Through middle school, high school, and college, I suffered through seasons of depression. I remember coming home from school one day and collapsing on the floor of my bedroom. The lights still off, my backpack fallen on the floor beside me, I curled into a ball and began to sob so hard that I could barely breathe. In that moment, I couldn’t even think long enough to know the reason why I was crying. I just knew that everything I thought about had been touched by sadness, and it was so heavy that I couldn’t bear to even sit up or hardly breathe. I remember sitting on the floor of a car having an anxiety attack because my best friend had been grounded and I didn’t know what I would do if I was left alone with my thoughts for that long. I felt honest, out of control fear that if I didn’t have someone there to distract me, my sadness might swallow me whole. I remember staring at the ceiling each morning in my freshman year of college, willing myself to fall back asleep because I couldn’t find a single reason to get out of bed. It was years of this. It was years of being terrified of the month of February, because it was when my depression always seemed to win after I’d battled with it all winter long. For so much of my life, my depression defined who I was. It owned me. It was as if I had placed a label on my own forehead reading “BROKEN,” and I was absolutely, 100% convinced that no medicine, no person, nothing could ever heal me. I knew, with all certainty, that if I wanted a normal life that didn’t include months of feeling worthless, I was going to have to be on medication for the rest of my life.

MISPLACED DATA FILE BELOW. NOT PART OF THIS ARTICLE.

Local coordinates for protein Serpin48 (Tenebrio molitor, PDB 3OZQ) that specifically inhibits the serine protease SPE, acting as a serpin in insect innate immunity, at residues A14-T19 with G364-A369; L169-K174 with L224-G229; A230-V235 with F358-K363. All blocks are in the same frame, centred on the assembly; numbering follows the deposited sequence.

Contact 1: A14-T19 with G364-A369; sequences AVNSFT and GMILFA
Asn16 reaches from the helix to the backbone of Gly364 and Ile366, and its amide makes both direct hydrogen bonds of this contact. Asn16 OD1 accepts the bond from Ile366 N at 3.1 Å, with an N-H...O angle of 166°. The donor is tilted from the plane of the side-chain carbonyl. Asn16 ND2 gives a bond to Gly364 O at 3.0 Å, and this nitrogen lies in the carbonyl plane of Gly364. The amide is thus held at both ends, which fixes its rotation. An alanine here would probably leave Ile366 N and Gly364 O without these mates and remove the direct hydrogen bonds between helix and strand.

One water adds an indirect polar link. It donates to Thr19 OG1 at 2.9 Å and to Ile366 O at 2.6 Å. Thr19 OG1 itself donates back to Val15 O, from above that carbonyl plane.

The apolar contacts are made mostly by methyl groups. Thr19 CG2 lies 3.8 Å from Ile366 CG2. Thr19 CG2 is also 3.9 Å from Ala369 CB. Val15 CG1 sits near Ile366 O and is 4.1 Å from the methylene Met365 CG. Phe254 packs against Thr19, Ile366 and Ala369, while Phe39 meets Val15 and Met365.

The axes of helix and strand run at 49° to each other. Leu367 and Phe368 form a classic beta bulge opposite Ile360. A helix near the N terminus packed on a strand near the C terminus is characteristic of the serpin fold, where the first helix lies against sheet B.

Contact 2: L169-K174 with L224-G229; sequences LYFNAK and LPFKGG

Yes, Inside Out reminded me of my depression. But it also reminded me of how I overcame it. I went 19 years of my life in a cloud of darkness, unable to find anything to save me from it. It’s not a coincidence that when I gave my life over to God, that darkness finally started getting pierced by the light.
Then I saw “a new heaven and a new earth,” for the first heaven and the first earth had passed away, and there was no longer any sea. I saw the Holy City, the new Jerusalem, coming down out of heaven from God, prepared as a bride beautifully dressed for her husband. And I heard a loud voice from the throne saying, “Look! God’s dwelling place is now among the people, and he will dwell with them. They will be his people, and God himself will be with them and be their God. ‘He will wipe every tear from their eyes. There will be no more death’ or mourning or crying or pain, for the old order of things has passed away.” He who was seated on the throne said, “I am making everything new!” Then he said, “Write this down, for these words are trustworthy and true.” He said to me: “It is done. I am the Alpha and the Omega, the Beginning and the End. To the thirsty I will give water without cost from the spring of the water of life.” – Revelation 21:1-6